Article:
I am glad you decided to write before you did something “stupid.” What may be happening is that you get upset about specific issues and “in the heat of the moment” you make decisions that are not based on sound judgment. The clinical term for this would be impulsivity.
You need to learn new ways to deal with your emotions. It’s important to be able to analyze your emotions to ascertain whether they are appropriate or logical. It would be beneficial for instance if you took a 10 minute break from a situation in which you felt your emotions intensifying. If you could walk away in those moments and essentially cool down psychologically, you may not be so prone to impulsive thoughts or decisions.
One thing that’s important to understand about emotions is they can intensify and become very strong but within minutes, tend to diminish significantly. An individual can’t stay at a heightened emotional state for very long. A “cooling off” period is recommended to individuals who tend to be ruled by their emotions. The point is that intense emotions eventually subside and when they do, you may be able to make more rational and logical decisions.
It would also be helpful if you had a mentor or a therapist who could teach you alternative ways to deal with not only your emotions but with problems in general. You wrote about wanting to run away or attempt suicide during stressful times. You’ve also had instances in which you overdosed not because you actually wanted to die but perhaps because you weren’t sure of an alternative way to deal with the stress of what you were experiencing. I doubt there is “something wrong with you.” I think it’s a matter of not knowing how to handle your emotions or problems in general. You could learn better ways to problem solve. This is a correctable problem. It’s a matter of learning a fresh set of skills.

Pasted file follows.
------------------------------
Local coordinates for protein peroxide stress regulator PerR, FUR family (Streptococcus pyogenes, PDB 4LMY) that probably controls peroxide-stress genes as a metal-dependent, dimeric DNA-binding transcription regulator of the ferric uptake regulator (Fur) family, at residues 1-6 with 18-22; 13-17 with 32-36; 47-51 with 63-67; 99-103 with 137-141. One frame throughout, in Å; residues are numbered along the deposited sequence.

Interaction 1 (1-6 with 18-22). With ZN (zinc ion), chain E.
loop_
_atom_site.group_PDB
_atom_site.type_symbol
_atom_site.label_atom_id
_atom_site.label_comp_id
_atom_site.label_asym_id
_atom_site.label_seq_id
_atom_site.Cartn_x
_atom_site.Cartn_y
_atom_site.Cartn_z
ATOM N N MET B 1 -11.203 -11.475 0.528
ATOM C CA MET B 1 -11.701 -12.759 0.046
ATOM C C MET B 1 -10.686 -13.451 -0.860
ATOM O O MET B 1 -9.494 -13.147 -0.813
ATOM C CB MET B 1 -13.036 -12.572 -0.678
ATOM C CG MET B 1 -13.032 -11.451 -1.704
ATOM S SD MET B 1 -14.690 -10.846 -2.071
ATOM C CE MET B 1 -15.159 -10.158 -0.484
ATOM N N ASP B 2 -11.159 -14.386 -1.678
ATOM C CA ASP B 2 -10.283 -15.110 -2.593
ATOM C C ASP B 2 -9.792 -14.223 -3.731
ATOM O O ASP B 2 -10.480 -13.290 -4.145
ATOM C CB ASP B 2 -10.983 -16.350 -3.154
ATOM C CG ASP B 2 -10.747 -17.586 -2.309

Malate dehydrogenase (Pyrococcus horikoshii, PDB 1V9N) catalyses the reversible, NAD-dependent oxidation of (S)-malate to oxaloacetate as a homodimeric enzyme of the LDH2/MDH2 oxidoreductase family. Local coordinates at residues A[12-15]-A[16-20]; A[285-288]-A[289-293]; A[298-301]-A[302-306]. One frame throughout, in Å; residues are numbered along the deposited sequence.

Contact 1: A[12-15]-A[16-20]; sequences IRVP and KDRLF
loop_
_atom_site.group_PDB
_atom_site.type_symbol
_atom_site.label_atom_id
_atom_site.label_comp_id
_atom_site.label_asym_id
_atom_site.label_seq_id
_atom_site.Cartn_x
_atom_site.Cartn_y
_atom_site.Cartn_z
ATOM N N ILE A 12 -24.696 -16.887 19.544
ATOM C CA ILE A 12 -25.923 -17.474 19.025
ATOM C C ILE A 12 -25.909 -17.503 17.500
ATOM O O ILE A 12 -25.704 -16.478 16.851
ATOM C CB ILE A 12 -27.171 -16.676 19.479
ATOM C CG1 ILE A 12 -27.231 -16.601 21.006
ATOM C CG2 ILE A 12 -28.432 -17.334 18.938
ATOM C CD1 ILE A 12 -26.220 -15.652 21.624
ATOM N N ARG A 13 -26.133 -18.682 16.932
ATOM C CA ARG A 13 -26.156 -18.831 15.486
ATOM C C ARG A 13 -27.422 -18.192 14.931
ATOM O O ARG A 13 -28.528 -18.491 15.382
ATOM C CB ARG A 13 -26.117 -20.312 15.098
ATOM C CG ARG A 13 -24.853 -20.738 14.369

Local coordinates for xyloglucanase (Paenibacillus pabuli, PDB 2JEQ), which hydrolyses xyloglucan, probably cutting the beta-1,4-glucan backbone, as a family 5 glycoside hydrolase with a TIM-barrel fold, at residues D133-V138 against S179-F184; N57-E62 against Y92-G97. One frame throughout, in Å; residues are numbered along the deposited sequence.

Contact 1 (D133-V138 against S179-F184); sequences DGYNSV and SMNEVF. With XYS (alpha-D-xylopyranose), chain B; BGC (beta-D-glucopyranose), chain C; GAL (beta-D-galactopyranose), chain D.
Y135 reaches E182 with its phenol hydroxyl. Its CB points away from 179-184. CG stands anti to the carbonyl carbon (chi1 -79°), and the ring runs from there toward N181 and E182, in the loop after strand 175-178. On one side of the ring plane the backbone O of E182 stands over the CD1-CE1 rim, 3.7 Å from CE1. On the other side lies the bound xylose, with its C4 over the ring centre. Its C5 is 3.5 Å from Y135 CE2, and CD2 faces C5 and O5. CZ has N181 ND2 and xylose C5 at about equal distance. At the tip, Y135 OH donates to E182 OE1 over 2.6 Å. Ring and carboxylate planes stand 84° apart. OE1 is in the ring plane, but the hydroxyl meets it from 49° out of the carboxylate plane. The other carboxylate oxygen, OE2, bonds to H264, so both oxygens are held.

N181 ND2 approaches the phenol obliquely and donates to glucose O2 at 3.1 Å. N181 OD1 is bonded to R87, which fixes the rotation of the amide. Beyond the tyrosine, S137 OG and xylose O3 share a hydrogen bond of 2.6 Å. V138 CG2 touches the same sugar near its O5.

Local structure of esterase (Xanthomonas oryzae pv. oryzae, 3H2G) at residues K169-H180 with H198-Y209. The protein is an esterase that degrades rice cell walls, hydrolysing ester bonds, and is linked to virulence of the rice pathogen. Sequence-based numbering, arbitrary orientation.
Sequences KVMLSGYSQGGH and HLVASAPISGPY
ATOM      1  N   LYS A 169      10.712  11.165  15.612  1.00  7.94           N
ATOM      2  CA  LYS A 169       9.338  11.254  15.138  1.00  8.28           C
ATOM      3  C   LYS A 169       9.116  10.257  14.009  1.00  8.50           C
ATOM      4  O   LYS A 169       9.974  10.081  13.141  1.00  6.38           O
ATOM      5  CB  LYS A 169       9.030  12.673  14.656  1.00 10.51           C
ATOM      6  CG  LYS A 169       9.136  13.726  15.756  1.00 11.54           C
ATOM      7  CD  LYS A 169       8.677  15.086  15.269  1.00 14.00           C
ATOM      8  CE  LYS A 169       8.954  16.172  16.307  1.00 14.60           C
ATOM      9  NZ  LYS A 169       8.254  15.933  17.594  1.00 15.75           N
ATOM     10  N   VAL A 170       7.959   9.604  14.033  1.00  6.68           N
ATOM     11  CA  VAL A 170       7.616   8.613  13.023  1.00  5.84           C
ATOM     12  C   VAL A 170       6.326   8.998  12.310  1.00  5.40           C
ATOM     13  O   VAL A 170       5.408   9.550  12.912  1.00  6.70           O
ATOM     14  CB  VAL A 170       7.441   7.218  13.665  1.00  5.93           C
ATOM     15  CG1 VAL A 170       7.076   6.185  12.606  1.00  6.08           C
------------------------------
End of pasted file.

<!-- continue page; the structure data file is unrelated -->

You’re frightened to tell your psychiatrist about your out-of-control emotions. You can and should tell your psychiatrist. The psychiatrist may be able to assist you with this problem but if not, he or she could refer you to a therapist. Not many psychiatrists offer therapy. In most cases they deal with medication issues but they can make referrals.
Please do not hesitate to ask for help. Your symptoms can be addressed if you’re connected to the right help. I’d hate to see you continue to be distressed when there is a solution to this problem. Be sure that you talk about this with your psychiatrist the next time you’re in for an appointment. If you can’t wait, tell your parents. They may be able to talk to your psychiatrist on your behalf or work to get you in to see a counselor sooner than if you waited until your next psychiatrist appointment. If you’re currently in school then you can also speak to your guidance counselor about these issues. They too can refer you to a counselor or may be able to help you within the school setting. Thanks for writing.